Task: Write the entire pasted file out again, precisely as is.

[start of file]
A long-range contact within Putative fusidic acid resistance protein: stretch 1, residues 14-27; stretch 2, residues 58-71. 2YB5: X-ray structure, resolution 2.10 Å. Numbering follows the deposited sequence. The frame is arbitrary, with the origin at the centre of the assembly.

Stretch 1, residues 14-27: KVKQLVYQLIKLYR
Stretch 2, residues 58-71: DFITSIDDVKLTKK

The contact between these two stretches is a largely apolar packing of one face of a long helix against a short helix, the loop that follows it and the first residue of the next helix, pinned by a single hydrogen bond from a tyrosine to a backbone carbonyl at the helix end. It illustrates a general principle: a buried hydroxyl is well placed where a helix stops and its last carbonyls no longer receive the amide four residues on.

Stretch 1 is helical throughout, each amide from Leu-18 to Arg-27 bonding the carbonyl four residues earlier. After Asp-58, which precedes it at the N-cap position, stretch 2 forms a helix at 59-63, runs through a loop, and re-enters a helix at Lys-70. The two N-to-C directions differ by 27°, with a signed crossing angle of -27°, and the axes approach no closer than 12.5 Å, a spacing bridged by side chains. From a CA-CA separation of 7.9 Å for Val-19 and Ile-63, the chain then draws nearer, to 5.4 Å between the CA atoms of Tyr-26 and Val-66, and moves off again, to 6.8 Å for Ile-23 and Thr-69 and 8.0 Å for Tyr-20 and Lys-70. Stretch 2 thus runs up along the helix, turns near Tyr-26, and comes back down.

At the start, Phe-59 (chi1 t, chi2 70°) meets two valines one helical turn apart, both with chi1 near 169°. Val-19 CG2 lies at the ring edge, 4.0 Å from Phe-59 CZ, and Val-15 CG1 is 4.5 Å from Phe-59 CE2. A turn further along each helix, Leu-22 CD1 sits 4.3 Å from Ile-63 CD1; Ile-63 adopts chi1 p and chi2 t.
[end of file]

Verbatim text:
A long-range contact within Putative fusidic acid resistance protein: stretch 1, residues 14-27; stretch 2, residues 58-71. 2YB5: X-ray structure, resolution 2.10 Å. Numbering follows the deposited sequence. The frame is arbitrary, with the origin at the centre of the assembly.

Stretch 1, residues 14-27: KVKQLVYQLIKLYR
Stretch 2, residues 58-71: DFITSIDDVKLTKK

The contact between these two stretches is a largely apolar packing of one face of a long helix against a short helix, the loop that follows it and the first residue of the next helix, pinned by a single hydrogen bond from a tyrosine to a backbone carbonyl at the helix end. It illustrates a general principle: a buried hydroxyl is well placed where a helix stops and its last carbonyls no longer receive the amide four residues on.

Stretch 1 is helical throughout, each amide from Leu-18 to Arg-27 bonding the carbonyl four residues earlier. After Asp-58, which precedes it at the N-cap position, stretch 2 forms a helix at 59-63, runs through a loop, and re-enters a helix at Lys-70. The two N-to-C directions differ by 27°, with a signed crossing angle of -27°, and the axes approach no closer than 12.5 Å, a spacing bridged by side chains. From a CA-CA separation of 7.9 Å for Val-19 and Ile-63, the chain then draws nearer, to 5.4 Å between the CA atoms of Tyr-26 and Val-66, and moves off again, to 6.8 Å for Ile-23 and Thr-69 and 8.0 Å for Tyr-20 and Lys-70. Stretch 2 thus runs up along the helix, turns near Tyr-26, and comes back down.

At the start, Phe-59 (chi1 t, chi2 70°) meets two valines one helical turn apart, both with chi1 near 169°. Val-19 CG2 lies at the ring edge, 4.0 Å from Phe-59 CZ, and Val-15 CG1 is 4.5 Å from Phe-59 CE2. A turn further along each helix, Leu-22 CD1 sits 4.3 Å from Ile-63 CD1; Ile-63 adopts chi1 p and chi2 t.